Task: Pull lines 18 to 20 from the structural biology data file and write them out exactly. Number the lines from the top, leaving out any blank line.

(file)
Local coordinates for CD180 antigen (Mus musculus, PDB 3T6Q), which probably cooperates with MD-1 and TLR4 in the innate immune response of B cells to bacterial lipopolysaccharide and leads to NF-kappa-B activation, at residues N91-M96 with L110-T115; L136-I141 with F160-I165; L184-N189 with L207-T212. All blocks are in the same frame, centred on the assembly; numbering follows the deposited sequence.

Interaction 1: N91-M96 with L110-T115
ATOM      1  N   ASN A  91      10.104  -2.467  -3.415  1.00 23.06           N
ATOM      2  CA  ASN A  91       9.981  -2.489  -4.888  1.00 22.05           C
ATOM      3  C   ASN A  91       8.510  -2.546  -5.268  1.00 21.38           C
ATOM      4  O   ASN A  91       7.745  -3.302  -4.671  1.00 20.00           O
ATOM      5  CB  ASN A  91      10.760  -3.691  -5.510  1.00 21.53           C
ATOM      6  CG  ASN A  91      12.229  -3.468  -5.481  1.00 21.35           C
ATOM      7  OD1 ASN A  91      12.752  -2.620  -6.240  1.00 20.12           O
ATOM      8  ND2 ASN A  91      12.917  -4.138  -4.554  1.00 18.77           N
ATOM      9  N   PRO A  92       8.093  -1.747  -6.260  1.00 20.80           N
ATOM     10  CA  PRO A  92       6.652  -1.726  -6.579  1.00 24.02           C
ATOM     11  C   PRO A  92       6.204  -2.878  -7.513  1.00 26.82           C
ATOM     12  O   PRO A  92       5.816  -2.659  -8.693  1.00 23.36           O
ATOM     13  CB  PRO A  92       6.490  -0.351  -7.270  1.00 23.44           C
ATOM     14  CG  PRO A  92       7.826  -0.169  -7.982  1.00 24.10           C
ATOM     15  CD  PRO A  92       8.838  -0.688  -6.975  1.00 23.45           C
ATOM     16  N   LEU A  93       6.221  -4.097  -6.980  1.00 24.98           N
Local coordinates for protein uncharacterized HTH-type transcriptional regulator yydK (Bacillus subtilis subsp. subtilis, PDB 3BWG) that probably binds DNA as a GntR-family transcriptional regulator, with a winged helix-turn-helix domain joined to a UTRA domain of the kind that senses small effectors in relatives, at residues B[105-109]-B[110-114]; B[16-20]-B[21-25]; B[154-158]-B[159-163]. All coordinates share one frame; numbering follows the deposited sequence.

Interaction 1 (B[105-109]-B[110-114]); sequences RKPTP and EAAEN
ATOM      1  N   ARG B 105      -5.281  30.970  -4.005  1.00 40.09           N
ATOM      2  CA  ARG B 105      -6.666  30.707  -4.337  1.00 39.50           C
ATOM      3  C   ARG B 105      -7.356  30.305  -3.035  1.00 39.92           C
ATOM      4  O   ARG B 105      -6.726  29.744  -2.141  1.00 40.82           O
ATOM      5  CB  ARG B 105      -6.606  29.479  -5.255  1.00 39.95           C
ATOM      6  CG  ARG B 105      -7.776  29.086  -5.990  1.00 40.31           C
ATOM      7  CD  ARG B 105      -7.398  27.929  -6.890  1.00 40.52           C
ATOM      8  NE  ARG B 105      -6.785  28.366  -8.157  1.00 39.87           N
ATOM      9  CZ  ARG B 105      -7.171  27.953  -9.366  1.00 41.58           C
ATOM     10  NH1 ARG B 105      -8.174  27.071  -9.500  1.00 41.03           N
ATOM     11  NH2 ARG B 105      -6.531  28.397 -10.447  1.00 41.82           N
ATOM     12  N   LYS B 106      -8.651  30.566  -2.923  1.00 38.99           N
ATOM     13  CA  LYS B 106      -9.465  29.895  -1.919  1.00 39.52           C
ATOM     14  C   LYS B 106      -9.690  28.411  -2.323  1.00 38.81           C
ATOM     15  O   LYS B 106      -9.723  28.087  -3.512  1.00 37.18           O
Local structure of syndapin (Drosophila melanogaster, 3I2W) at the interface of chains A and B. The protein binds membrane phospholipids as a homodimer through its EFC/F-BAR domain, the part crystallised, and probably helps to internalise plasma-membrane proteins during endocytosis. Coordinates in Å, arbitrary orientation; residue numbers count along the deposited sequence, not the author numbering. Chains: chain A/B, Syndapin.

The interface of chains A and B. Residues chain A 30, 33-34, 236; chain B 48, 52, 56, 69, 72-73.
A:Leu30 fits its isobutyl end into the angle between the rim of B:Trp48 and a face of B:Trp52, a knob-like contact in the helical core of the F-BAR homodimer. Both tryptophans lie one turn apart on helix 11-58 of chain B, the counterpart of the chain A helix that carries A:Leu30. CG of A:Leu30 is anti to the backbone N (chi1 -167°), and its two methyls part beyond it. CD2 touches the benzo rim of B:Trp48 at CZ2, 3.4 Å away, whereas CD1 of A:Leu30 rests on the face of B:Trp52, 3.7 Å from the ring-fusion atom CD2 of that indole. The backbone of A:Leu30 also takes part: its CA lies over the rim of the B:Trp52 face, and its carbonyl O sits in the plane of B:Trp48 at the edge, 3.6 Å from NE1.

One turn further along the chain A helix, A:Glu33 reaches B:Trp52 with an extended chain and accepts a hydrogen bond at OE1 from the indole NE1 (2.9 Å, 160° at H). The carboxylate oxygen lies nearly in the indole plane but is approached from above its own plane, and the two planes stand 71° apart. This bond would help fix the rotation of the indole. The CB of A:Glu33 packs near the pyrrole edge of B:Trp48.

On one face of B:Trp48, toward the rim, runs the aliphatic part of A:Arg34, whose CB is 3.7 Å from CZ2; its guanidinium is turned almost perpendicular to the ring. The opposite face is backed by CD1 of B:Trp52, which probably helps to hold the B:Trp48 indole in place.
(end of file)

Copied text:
ATOM     16  N   LEU A  93       6.221  -4.097  -6.980  1.00 24.98           N
Local coordinates for protein uncharacterized HTH-type transcriptional regulator yydK (Bacillus subtilis subsp. subtilis, PDB 3BWG) that probably binds DNA as a GntR-family transcriptional regulator, with a winged helix-turn-helix domain joined to a UTRA domain of the kind that senses small effectors in relatives, at residues B[105-109]-B[110-114]; B[16-20]-B[21-25]; B[154-158]-B[159-163]. All coordinates share one frame; numbering follows the deposited sequence.

Interaction 1 (B[105-109]-B[110-114]); sequences RKPTP and EAAEN